The Doctor

It was time for the usual dialogue.

“Good morning,” the doctor said, smiling at the man who sat on the medical table in front of her. “Congratulations on your Selection. We’re going to proceed with a short physical, just to make everything is in order.”

He was young, but it was difficult to tell. His Assignment had taken its toll on his health and even on the intensity of his eyes. They were a dull gray, almost lifeless, and they hardly moved as she scanned his body and noticed the missing hand, the gash in his leg, the three toes missing from one foot, the crusty blood infesting his clothes.

She might have been able to save him, if it were allowed.

Her hands shaking, the doctor reached into the container for a new syringe. “You’re missing a few vaccinations,” she said as she moved the shot closer to him. “This may hurt slightly, but it will be quick.”

She stabbed the syringe into his skin and pushed down on the plunger, watching the steady descent of the serum inside. The man winced as the freezing liquid began flowing through his veins. Suddenly tired, he closed his eyes and lay back on the operating table.

Soon he was dead.

The doctor felt her body begin to shake and her breaths begin to quicken. Not again, she thought. The panic attacks were more and more common as of late.

She didn’t know when things had changed. Never before had she been so deeply affected by the duties she had to perform for her job. It’s for an important cause, she would tell herself. A necessary sacrifice.

But while her brain understood the justification for actions, her heart understood their significance. It understood how her livelihood revolved around terminating lives.

It was lucky that her shift was over, because the doctor didn’t think she could have gone on working. She felt sick and exhausted. It seemed that every day was now ending like this. She stumbled down the hallways of the medical center and outside into the less lethal, but still intense heat of the evening.

Her favorite part of the day was just after the work, when she waited for the transport to the Dormitory. There was a small, blue bench in the boarding zone that was positioned perfectly so as to take advantage of the view that the medical center’s hilly location. The doctor gazed out every day over the vastness of red, which extended as far as the eye could see in three directions. From the hills, one could see the small patches of civilization that nature was still allowing to exist; some fields, small villages, and a town or two. But beyond, only the desert. According to legend, there had once been a beautiful city in that sea of death. And sometimes, if the weather was clear and the wind wasn’t strong enough to gather up the usual huge swirls of sand, she thought she could see the ruins of great buildings in the distance. But there was no way to be sure. A journey that far out into the wastelands would surely end poorly. The terrain was too rugged to navigate, and the heat could kill both humans and machines.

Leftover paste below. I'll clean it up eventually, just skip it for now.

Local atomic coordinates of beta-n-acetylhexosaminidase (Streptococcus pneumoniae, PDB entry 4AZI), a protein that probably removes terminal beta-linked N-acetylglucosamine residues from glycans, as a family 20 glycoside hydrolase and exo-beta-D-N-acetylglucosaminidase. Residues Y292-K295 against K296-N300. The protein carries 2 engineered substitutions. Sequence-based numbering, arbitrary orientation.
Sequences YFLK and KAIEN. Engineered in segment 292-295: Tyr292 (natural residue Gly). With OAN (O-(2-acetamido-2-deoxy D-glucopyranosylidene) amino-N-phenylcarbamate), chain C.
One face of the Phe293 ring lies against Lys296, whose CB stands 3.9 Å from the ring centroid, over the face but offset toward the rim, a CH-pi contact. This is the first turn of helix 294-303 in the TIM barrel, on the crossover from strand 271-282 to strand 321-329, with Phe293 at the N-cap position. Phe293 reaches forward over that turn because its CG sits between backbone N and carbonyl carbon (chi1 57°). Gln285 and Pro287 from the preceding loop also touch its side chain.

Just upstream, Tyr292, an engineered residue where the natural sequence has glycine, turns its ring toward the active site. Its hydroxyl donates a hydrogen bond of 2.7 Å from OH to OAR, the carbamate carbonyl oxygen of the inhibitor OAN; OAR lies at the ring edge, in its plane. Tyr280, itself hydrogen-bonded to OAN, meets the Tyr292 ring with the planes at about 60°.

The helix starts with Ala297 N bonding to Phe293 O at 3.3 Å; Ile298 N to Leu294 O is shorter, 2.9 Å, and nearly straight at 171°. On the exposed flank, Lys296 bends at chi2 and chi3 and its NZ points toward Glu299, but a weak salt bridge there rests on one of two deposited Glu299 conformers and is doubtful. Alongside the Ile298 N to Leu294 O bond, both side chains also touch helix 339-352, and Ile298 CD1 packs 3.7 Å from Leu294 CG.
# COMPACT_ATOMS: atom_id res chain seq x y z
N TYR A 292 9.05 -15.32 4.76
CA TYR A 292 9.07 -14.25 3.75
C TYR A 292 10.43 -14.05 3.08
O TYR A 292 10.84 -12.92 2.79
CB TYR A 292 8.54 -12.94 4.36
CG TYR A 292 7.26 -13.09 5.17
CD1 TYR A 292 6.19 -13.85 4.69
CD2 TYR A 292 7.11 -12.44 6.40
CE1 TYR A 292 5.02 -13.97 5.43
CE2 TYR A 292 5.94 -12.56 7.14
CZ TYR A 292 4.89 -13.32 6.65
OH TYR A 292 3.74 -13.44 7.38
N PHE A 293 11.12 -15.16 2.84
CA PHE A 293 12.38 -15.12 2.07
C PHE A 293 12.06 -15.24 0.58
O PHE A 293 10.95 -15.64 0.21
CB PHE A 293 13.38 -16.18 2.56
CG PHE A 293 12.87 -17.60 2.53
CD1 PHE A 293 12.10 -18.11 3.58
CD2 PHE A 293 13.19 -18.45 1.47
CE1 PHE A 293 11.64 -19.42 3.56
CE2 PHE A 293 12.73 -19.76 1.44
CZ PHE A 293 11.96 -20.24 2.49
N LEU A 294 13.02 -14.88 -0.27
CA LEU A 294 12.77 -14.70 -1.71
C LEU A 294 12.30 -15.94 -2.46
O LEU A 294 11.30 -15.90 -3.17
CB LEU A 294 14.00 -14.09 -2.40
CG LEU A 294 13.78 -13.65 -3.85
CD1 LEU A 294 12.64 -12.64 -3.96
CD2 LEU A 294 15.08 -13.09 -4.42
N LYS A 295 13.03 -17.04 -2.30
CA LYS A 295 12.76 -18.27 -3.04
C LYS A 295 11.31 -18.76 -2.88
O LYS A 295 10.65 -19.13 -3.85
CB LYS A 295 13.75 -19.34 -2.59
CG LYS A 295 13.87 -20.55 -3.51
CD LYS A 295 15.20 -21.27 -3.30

The transport arrived and the doctor stepped aboard. After a short ride she was let off in front of the Dormitory and headed towards her quarters. She took a few steps inside and then threw herself onto the bed. Because of her high-up position, the doctor enjoyed better living conditions than most. Her mattress consisted of various foams instead of straw, ration portions were high enough that she never went hungry, and while her Assignment certainly required a great deal of training and experience, it was nothing compared to the back-breaking labor that was required of most by the Council.

Yet privileges were always balanced by the burden of knowledge. The doctor wondered if she would have taken a different path, had she known. In the early days of her career, she had been able to handle the liquidation of unproductive persons. She was young in those days, ambitious, and able to turn herself emotionless. Now was different. And trouble could be on the way. The panic attacks and the psychological stress caused by her work had not yet taken a toll on it, but the moment she faltered, even slightly, it would surely be noticed. The doctor knew that if she could not restrain her primitive, human empathy, she could end up on the medical table herself, undergoing Selection with a physician who didn’t suffer from the same disease of unproductiveness.

The Artist

Long ago, art had been celebrated.

Now it was seen as irrelevant, a vestigial practice. The artist could see this in the way that people looked at him as they walked by, glancing at the multitude of paintings and creations he had on display. It was fascinating to observe how differently they reacted. Some, upon seeing his work, looked at him with creased eyebrows and a burning anger. Some seemed simply to be confused. Others would shake their heads in dismay. And rarely, a passerby would seem appreciative with nostalgia for the old days.

In his youth, the artist had been lauded for his work. He was nominated for art shows. He sold paintings for currency, before it had been fazed out by the Council. Crowds of people would gather around the stand that he held outside of his colorful, now-closed shop, taking time to observe and attempting to find meaning in the beautiful designs.